Activists Mark A Decade of Guantanamo With Enhanced Pressure on White House and Supreme Court

Sagiv Galai
Activist Post

It has been a decade now since Guantanamo Bay opened as an American military detention facility.

Today it stands, more visible and blunt than CIA black-sites and the Bagram prison, as a stabbing insult on Human Rights around the world.

The War on Terror has carried a load of disregard to civil liberties praised by this nation; illegal detention sites are just a single salient facet of the post-9/11 era.

The American military has taken an Islamaphobic tactic to its defense strategies against Al-Qaeda, with belligerence ranging from indefinite (and most illegal) detention without trial or evidence, to extraordinary rendition of suspects onward to locations where enhanced interrogation is euphemism for torture.

Beyond the damage perpetrated against the international Muslim community — and the new look and smell of the U.S around the world as a hypocritical democratic superpower — the blowback effect pushes this costly war even further. 

Although the ability for one to question the legitimacy of his arrest has been a basic right since before the Magna Carta, as well as Habeas Corpus becoming a demanded law of liberty by the people, when the Bush administration opened the can of worms that is GITMO they pretended this universal freedom did not extend indiscriminately, and so since its inception GITMO has detained 2771 prisoners, many without merit.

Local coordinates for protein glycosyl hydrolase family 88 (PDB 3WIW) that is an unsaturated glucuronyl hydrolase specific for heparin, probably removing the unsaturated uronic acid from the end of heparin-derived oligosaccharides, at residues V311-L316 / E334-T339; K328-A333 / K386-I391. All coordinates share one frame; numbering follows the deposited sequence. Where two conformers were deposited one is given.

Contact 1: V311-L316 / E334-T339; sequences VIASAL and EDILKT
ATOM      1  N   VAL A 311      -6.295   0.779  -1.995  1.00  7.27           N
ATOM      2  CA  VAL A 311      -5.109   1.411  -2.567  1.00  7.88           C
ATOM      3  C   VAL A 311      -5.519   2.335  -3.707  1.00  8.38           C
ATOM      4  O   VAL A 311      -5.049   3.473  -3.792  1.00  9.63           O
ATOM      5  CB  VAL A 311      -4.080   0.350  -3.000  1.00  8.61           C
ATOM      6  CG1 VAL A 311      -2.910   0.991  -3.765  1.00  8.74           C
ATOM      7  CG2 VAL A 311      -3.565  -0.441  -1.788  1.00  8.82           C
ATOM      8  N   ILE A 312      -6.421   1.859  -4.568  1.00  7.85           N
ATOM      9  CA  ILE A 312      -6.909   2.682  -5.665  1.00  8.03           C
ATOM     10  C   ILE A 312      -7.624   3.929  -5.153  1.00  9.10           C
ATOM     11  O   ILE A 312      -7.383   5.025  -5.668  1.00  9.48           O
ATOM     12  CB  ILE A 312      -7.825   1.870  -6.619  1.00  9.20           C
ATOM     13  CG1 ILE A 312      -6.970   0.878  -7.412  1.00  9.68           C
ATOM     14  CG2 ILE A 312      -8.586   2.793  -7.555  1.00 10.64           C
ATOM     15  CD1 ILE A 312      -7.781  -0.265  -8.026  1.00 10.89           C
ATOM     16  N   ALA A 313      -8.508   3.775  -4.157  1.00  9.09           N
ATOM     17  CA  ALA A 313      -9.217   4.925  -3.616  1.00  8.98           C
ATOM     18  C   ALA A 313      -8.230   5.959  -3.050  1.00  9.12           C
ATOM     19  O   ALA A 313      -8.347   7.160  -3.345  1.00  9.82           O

In the trials of the fight for the innocent held in American custody: 600 of these men have been released, but 171 remain today; 89 of which have been cleared for release, but are still detained for various reasons. 46 men are slated for indefinite detention without trial, but 92% of all the men ever held in the facility were determined as not being “Al-Qaeda” fighters according the U.S records—so much for claiming it is a place that holds the “worst of the worst”.

Secret assassinations, arrests, and torture are normally attributed to police-dominated, totalitarian states, not democratic constitutional federal republics that oppose illegal detention innately. The decade-long violations on Human Rights have been excused as necessary in combating the hostile enemies America has around the globe. We have been told that security is a privilege that needs upkeep by sometimes ulterior means that injure the “other” unjustly. But as the New Year rushes onward, we are introduced to a new law that threatens to treat the freedom of American citizens just as bad as the rights and freedoms of non-citizens.